7 Sales Tips for the gym owner
So you have accepted you’re in sales…
And hopefully you have embraced the idea of sales.
If you haven’t, maybe this definition of sales will help:
Sales is an organic conversation between two people to get to the bottom of something. In our case, to see if you have a solution to their problem.
Thinking about it this way often helps takes the pressure off the process. It takes the sales out of sales and just lets you be you: A genuine, authentic business owner who wants to help the right people get more fit.
What that being said, the reality is you DO need to make sales for your business to prosper. Alas, here are 7 sales tips—learned from MadLab sales guru Greg Mack, a larger than life character—the type of person you just want to be around—who happens to understand people well. That’s what makes him a great salesman, of course.
7. Stop selling, start interviewing
This means asking questions, questions and more questions about the prospect, as opposed to providing them stock information about what you do.
Mack adds: “If a suspect emails you for info, your primary goal is to get them on the phone. Have a few back and forth’s via email to check their interest in engaging you and then invite them to a phone consultation. I say it like this: “I appreciate the convenience of email, (but) does it make sense to speak by phone as this will speed up the process of figuring out if what we do fits your needs?”
Once you have them on the phone, try to get them in to the gym and from there the real interview begins to uncover their back story (i.e. their pain) to see if you have a solution to their problem/pain.
6. Get their back story before you reveal the cost
“Value is not just in an objective number. By definition, the value is the subjective sense of worth of something. The subjective sense of worth? What does this mean? I believe it is referring to the emotions surrounding a decision. In the suspect/prospect interview, the emotional connection to the decision needs to be revealed (if it’s even there). Get into the suspect/prospect back story and find out the real emotional need driving the decision. They have to say it or express out loud today in the interview. Only after uncovering the emotional connection do you then attach your numbers to what you offer. Not the other way around. Establish real value – stop being a commodity.” – Greg Mack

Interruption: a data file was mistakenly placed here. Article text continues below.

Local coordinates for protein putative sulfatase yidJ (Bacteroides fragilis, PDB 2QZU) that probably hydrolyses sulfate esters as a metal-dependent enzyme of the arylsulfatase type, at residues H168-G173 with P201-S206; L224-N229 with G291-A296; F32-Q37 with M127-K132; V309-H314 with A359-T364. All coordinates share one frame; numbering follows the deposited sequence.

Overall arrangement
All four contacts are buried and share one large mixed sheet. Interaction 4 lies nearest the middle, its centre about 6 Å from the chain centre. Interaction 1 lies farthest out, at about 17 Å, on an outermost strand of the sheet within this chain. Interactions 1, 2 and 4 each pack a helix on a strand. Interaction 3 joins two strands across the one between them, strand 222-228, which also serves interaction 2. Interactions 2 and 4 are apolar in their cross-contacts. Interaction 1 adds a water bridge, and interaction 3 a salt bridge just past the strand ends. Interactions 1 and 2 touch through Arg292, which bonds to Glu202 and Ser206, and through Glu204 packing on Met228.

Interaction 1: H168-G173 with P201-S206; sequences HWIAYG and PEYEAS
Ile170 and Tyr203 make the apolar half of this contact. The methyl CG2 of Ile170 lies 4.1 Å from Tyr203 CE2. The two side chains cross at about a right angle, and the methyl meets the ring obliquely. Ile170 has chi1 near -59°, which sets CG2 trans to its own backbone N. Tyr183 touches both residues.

5. Understand you’re not selling a workout
A prospect isn’t there to buy a workout. He/she is there to see if you have a solution to their problem. The moment you realize you’re not selling a workout, or even a gym membership—be it personal training or a group class—is the moment you’ll become a great salesperson.
4. Don’t force a connection
This is true mentally and emotionally and also physically. Some of us like to get friendly, but tread carefully with the physical touch especially, Mack explained.
“When you meet a prospect face-to-face for the first time be careful about how physically interactive you are with them (e.g. hand shakes, hugs, pats on the back, etc). Some people don’t like to be touched. Especially by strangers. Let them initiate any physical interaction and then you respond. This is their way of letting you know it’s okay – or not.” -Mack
3. Get some sales training to help you develop a trusted system for your sales process
“Why do you need a sales system at all? Why can’t you just tell folks what you do? They see the value, and then just give you money? All good right? Wrong. A sales transaction, where money or some other thing of value is being traded off for something else, is a psycho-emotional decision-making event – for both you and the suspect/prospect. Maybe you have noticed that money is an emotional subject. In my experience, I have never seen anything ruin relationships faster than disagreements about money. And the flip-side where money can make someone jump around for joy! A system helps you and the suspect/prospect explore the psycho-emotional and logical process for making a decision. This can take a bit of time. Suspects/prospects often have distrust of the sales transaction process. Earning a modicum of trust with a complete stranger in order to overcome that distrust in a short period of time requires some intra and interpersonal communication skills. A system may prevent the sales transaction from breaking down and going off in irrational directions where neither party wins. Get and use a system.” – Mack
2. Avoid mutual mystification
“This means that we need to ensure that both you and the suspect/prospect knows exactly what the next meeting will be about and what the decision at the end will be based on.” -Mack
He recommends telling the prospect the goal of the interview (in-person interview) is to get a yes or a no answer by the end. This is the best way to avoid spending an hour with the person only to hear, “Let me think about it and get back to you.” That’s a heart-sinking moment all gym owners could do without!
So, be CLEAR that at the end of the introductory session/interview, the prospect is either going to sign up and pay for your service or he/she/you has decided you’re not the right fit for each other.
1. Know when you stop selling/interviewing
Mack’s words: “When you are presenting your stuff to a prospect and they indicate that they want to go ahead and get started, stop, shut up, and let them get started. Don’t keep talking.”